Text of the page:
Mindfulness and the Business of Change

Fugio Cent

A parent, guardian or other familial caregiver might have provided your first instruction in mindfulness:

Mind your manners!

Or, often with more raw emotion, a third-grade playmate, shouting:

Mind your own business!

before stomping off in a huff.

A less likely source: the obverse of the first official U.S. coin, known as the Fugio cent, which carries the aphorism, a favorite of coin designer Benjamin Franklin:

MIND YOUR BUSINESS

None of these phrases might occur to the modern meditator and mindfulness adept, but the concept of attention is fundamental to each and to mindfulness itself.

Pay attention!

(I heard that just today in the grocery store, mother to son, who was dashing off.)

Paying greater attention is exactly what mindfulness awareness coach, Daron Larson, suggested at a recent meeting of the Association of Change Management Professionals (ACMP), Ohio Chapter, in February, 2018, when he spoke on “Exercising Your Attention for a Change.”

Larson asserted that we live in an “attention economy,” a view supported by the dramatic rise in the diagnosis of attention deficit disorder in children.  Increasingly, we live in a society that both demands–and rewards–our attention, creating addictive habits of low, or at least unknown, value.  And as we now know with greater scientific clarity, habits arise because of changes in the brain.

That’s what’s at stake: your brain, your habits, and ultimately, your well-being.

With the conviction and simplifying clarity of a years-long practitioner, Larson offered mindfulness as a “natural capacity for direct, frictionless awareness or real-time sensory experience,” while simultaneously admitting that no definition can describe or substitute for subjective experience and awareness.

Living fully in the now, being fully present in the moment, is your experience alone.

Why is living in the moment so difficult?  In large part, it’s the brain.  As an advanced prediction machine and memory maker, the brain is almost always looking ahead and drawing upon memory.  This is essential to our well being, of course, but this default activity can overwhelm the present moment, which, I think we can all agree, is the only time when we are actually alive.

By learning how to quiet the internal conversation through mindfulness activities, “we switch from narrative mode to experience,” said Larson. “This is what it feels like to be alive.”

But being alive, as it turns out, is not without its difficulties, nor is practicing even very simple mindfulness exercises such as listening to ambient sounds, following one’s breath, or feeling bodily sensations head to foot.  It’s just at these moments when the unschooled noise in our brain, which, for the most part, is just trying to be helpful, arises and we find that our attention has drifted.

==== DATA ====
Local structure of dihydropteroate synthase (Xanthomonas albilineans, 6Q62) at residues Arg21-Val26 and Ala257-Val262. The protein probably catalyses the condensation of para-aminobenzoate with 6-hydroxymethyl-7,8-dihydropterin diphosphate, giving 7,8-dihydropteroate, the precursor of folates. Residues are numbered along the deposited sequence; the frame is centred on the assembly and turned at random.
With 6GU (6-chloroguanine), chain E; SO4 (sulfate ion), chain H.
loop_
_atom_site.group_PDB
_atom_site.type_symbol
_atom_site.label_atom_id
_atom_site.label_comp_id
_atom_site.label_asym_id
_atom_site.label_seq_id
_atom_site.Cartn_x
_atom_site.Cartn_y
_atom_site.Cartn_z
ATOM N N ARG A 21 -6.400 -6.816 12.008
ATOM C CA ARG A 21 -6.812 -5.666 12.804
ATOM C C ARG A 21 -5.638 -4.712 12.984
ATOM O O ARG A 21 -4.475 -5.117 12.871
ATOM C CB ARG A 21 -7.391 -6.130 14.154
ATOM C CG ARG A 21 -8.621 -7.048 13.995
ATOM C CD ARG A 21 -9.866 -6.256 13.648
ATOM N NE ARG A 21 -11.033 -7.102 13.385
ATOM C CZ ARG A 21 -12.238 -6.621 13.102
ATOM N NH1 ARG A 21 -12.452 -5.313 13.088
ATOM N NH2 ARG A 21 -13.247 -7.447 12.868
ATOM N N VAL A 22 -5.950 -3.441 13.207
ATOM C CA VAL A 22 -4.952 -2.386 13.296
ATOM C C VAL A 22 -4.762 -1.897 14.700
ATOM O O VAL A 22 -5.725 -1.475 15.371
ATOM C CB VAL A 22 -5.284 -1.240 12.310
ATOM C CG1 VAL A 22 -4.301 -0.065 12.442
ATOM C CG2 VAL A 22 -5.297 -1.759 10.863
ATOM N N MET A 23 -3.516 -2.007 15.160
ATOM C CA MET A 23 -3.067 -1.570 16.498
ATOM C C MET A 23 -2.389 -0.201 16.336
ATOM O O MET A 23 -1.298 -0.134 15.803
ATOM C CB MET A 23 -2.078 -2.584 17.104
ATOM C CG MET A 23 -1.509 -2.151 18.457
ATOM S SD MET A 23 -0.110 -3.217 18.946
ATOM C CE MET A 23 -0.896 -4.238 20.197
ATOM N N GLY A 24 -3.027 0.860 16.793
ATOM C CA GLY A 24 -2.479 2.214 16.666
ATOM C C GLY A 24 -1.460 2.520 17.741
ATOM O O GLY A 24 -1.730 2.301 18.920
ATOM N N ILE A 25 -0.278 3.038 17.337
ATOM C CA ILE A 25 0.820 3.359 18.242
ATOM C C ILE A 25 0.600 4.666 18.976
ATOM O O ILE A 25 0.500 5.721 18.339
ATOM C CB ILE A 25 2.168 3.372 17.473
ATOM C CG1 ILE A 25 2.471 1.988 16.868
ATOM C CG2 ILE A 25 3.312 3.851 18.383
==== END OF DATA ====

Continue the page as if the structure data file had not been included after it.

Drifting away is not surprising, though often discouraging for new and experienced practitioners alike.  Becoming aware of the drift: that is the beginning of mindfulness.  And returning one’s focus without judgment and condemnation is an act of self-compassion.

“Mindfulness does not solve problems, it makes you a better problem solver,” said Larson, who went on to suggest that we can learn how to experience difficult feelings without making them worse.

For the organizational change management practitioners in the audience, this seemed to resonate.  Change can be difficult.  Unwanted.  Uncomfortable.  Untimely.  Convincing others that they should think or feel otherwise seems futile and can actually increase resistance.  But by allowing discomfort to simply be, with mindfulness practice and attention, we can be less disturbed and better able to act in the moment more authentically and beneficially.

“I do not practice mindfulness so that I can be better at sitting on a cushion in a quite room,” said Larson.  Mindfulness is not for those special moments, but for every moment.

 

 

 

 

 

 

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Just What is OD?

Editing MarksThe following definition of Organizational Development has been around since at least 1969:

Organization Development is an effort that is:

  • Planned
  • Organization-wide
  • Managed from the top
  • Increases organization effectiveness and health
  • Through planned interventions in the organization’s “processes,” using behavioral-science knowledge.

(Bekhard, Richard. 1969. Organization Development: Strategies and Models. Reading, MA : Addison-Wesley.)

Served us well for almost 50 years? No doubt.

But when I wondered if it could be refreshed, the copy editor in me emerged:

Updated OD Definition

Here is the revised definition without the editing marks (and a few additional edits on the fly):

What is Organization Development?

A change leadership strategy, model, and method that is

What do you think?

If this inspires you to edit, sharpen your pencils!

Learn. Do. Teach. Lead.

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There Is No “I” in “Team”?

I in TEAM

There is no “i” in team? Of course there is.

What first-person pronoun might any team member use?  How about me, myself, and I?  If that troika is not on your team, please tell me who is.

With respect to “me,” organizational change management practitioners are advised to

… clearly articulate what is changing, how the change benefits or affects the organization, and how the change affects him or her individually (often referred to as “What’s In It For Me”). If people see progress they can relate to, then they are more likely to continue the change effort and help to reach the future state and sustain the change.  (ACMP Standard for Change 5.2.1)

Prosci puts it this way:

Making a change is a personal choice, no matter what senior leaders believe. Communications about change must resonate. To be effective, communications must get at what an employee cares about and values. To gain their support, you must provide a compelling case for how they will be better off or what they get out of engaging in the change. Answer WIIFM (what’s in it for me?) early and often in your communications. (Prosci Change Communication Checklist)

WIIFM?

OK, so we do need to recognize each individual team member and somehow answer for each, “What’s in it for me?”

With knowledge of a proposed change and its expected business benefits, we could imagine how individuals might be better off or what they might get out of engaging in the change: